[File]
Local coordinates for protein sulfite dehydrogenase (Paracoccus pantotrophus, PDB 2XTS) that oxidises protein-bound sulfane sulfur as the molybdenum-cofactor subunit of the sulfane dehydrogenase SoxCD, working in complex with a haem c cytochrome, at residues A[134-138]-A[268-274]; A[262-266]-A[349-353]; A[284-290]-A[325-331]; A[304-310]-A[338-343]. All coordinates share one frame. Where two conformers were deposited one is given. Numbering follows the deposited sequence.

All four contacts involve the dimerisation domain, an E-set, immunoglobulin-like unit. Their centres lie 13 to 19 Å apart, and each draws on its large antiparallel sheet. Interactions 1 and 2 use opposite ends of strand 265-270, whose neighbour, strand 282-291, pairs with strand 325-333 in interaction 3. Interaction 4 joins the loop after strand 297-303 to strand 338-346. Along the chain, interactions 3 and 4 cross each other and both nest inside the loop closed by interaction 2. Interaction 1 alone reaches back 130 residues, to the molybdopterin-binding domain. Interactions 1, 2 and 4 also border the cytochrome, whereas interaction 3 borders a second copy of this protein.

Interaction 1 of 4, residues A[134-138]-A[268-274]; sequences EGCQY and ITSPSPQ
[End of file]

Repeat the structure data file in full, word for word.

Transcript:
Local coordinates for protein sulfite dehydrogenase (Paracoccus pantotrophus, PDB 2XTS) that oxidises protein-bound sulfane sulfur as the molybdenum-cofactor subunit of the sulfane dehydrogenase SoxCD, working in complex with a haem c cytochrome, at residues A[134-138]-A[268-274]; A[262-266]-A[349-353]; A[284-290]-A[325-331]; A[304-310]-A[338-343]. All coordinates share one frame. Where two conformers were deposited one is given. Numbering follows the deposited sequence.

All four contacts involve the dimerisation domain, an E-set, immunoglobulin-like unit. Their centres lie 13 to 19 Å apart, and each draws on its large antiparallel sheet. Interactions 1 and 2 use opposite ends of strand 265-270, whose neighbour, strand 282-291, pairs with strand 325-333 in interaction 3. Interaction 4 joins the loop after strand 297-303 to strand 338-346. Along the chain, interactions 3 and 4 cross each other and both nest inside the loop closed by interaction 2. Interaction 1 alone reaches back 130 residues, to the molybdopterin-binding domain. Interactions 1, 2 and 4 also border the cytochrome, whereas interaction 3 borders a second copy of this protein.

Interaction 1 of 4, residues A[134-138]-A[268-274]; sequences EGCQY and ITSPSPQ